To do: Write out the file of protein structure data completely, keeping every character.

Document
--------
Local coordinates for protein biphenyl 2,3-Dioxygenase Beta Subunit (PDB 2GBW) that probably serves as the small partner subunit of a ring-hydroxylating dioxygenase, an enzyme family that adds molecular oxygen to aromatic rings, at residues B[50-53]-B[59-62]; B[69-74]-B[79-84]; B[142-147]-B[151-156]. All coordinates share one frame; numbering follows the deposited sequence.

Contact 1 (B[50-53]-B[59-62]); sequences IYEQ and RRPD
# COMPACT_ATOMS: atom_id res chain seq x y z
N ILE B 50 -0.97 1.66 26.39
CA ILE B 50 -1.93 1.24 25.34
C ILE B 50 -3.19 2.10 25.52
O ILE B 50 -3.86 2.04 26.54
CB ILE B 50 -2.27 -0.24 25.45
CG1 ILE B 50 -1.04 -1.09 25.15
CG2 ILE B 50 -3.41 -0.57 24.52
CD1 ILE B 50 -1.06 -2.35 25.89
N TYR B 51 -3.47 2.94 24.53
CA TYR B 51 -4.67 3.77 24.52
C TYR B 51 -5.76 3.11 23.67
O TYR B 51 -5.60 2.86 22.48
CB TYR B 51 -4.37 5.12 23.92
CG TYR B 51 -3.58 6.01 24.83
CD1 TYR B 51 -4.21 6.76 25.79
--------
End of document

Local coordinates for protein biphenyl 2,3-Dioxygenase Beta Subunit (PDB 2GBW) that probably serves as the small partner subunit of a ring-hydroxylating dioxygenase, an enzyme family that adds molecular oxygen to aromatic rings, at residues B[50-53]-B[59-62]; B[69-74]-B[79-84]; B[142-147]-B[151-156]. All coordinates share one frame; numbering follows the deposited sequence.

Contact 1 (B[50-53]-B[59-62]); sequences IYEQ and RRPD
# COMPACT_ATOMS: atom_id res chain seq x y z
N ILE B 50 -0.97 1.66 26.39
CA ILE B 50 -1.93 1.24 25.34
C ILE B 50 -3.19 2.10 25.52
O ILE B 50 -3.86 2.04 26.54
CB ILE B 50 -2.27 -0.24 25.45
CG1 ILE B 50 -1.04 -1.09 25.15
CG2 ILE B 50 -3.41 -0.57 24.52
CD1 ILE B 50 -1.06 -2.35 25.89
N TYR B 51 -3.47 2.94 24.53
CA TYR B 51 -4.67 3.77 24.52
C TYR B 51 -5.76 3.11 23.67
O TYR B 51 -5.60 2.86 22.48
CB TYR B 51 -4.37 5.12 23.92
CG TYR B 51 -3.58 6.01 24.83
CD1 TYR B 51 -4.21 6.76 25.79